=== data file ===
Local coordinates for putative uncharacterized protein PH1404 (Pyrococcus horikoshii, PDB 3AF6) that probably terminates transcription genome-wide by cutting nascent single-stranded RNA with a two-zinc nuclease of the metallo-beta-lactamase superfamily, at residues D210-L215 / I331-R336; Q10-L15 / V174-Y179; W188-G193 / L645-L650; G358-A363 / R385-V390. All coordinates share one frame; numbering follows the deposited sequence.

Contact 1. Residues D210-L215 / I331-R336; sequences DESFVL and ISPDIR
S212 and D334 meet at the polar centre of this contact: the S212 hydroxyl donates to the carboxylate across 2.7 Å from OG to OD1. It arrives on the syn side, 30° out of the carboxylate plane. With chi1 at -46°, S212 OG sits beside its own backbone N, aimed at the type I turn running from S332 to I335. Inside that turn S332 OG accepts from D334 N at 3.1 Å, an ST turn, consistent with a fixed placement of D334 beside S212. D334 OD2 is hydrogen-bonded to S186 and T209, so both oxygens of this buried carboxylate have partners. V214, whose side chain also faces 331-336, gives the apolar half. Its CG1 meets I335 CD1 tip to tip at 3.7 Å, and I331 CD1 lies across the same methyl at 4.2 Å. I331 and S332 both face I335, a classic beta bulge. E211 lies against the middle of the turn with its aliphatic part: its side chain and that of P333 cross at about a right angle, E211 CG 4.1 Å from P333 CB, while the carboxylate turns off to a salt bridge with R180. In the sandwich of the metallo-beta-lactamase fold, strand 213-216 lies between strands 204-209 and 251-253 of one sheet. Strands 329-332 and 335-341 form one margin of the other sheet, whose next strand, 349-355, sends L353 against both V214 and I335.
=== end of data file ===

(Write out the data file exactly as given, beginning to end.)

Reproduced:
Local coordinates for putative uncharacterized protein PH1404 (Pyrococcus horikoshii, PDB 3AF6) that probably terminates transcription genome-wide by cutting nascent single-stranded RNA with a two-zinc nuclease of the metallo-beta-lactamase superfamily, at residues D210-L215 / I331-R336; Q10-L15 / V174-Y179; W188-G193 / L645-L650; G358-A363 / R385-V390. All coordinates share one frame; numbering follows the deposited sequence.

Contact 1. Residues D210-L215 / I331-R336; sequences DESFVL and ISPDIR
S212 and D334 meet at the polar centre of this contact: the S212 hydroxyl donates to the carboxylate across 2.7 Å from OG to OD1. It arrives on the syn side, 30° out of the carboxylate plane. With chi1 at -46°, S212 OG sits beside its own backbone N, aimed at the type I turn running from S332 to I335. Inside that turn S332 OG accepts from D334 N at 3.1 Å, an ST turn, consistent with a fixed placement of D334 beside S212. D334 OD2 is hydrogen-bonded to S186 and T209, so both oxygens of this buried carboxylate have partners. V214, whose side chain also faces 331-336, gives the apolar half. Its CG1 meets I335 CD1 tip to tip at 3.7 Å, and I331 CD1 lies across the same methyl at 4.2 Å. I331 and S332 both face I335, a classic beta bulge. E211 lies against the middle of the turn with its aliphatic part: its side chain and that of P333 cross at about a right angle, E211 CG 4.1 Å from P333 CB, while the carboxylate turns off to a salt bridge with R180. In the sandwich of the metallo-beta-lactamase fold, strand 213-216 lies between strands 204-209 and 251-253 of one sheet. Strands 329-332 and 335-341 form one margin of the other sheet, whose next strand, 349-355, sends L353 against both V214 and I335.